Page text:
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This report is taken from PN Review 83, Volume 18 Number 3, January - February 1992.

Comment C.H. Sisson
Serious thought should perhaps be given to the inclusion of The Writing of Poetry as a subject in the national curriculum. Targets should be set, to ensure that, as from the earliest practicable date in the twenty-first century - which is confidently expected to be one of unprecedented enlightenment - there is no-one in Britain, over the age of 18, who is not, if not an established poet, at least a published one.

It has reluctantly to be conceded that knowledge of the alphabet must come first, but Whitehall sources have made the point that too much attention should not be paid to the formation of the letters, or to other refinements which conservatively-minded teachers and parents have, it is felt, made too much of in the past. A similar reservation applies to the ordering of the letters in use at any one particular time. It is thought that insistence on anything like uniformity of spelling is bound to lead to a drabness which will have wider social consequences, producing a population of teachers' clones.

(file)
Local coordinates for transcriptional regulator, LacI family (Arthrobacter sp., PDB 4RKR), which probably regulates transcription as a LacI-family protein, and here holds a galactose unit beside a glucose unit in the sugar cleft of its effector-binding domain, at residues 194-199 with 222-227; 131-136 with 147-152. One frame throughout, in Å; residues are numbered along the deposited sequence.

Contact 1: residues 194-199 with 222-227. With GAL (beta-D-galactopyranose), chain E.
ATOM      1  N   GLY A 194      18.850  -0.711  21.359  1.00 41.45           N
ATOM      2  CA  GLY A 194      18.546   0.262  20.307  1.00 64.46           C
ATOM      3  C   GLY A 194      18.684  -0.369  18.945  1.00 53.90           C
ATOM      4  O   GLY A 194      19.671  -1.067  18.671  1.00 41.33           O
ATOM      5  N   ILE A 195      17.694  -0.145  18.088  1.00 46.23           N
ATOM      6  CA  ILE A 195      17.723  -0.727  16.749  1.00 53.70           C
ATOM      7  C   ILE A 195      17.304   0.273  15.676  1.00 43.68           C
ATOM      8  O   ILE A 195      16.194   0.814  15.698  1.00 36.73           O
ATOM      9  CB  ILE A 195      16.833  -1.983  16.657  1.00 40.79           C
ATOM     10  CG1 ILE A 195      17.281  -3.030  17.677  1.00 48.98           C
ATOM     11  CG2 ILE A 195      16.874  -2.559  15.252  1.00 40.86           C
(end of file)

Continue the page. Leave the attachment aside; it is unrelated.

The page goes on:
There is still work to be done on the detail of this part of the curriculum, in particular in relation to projects for the diversification of spelling, but the committee which is master-minding the whole exercise is said to feel that, in view of the paramount importance of achieving something more than mere perfection in the performance of poets as a whole, work should begin at once on the later phases of ...


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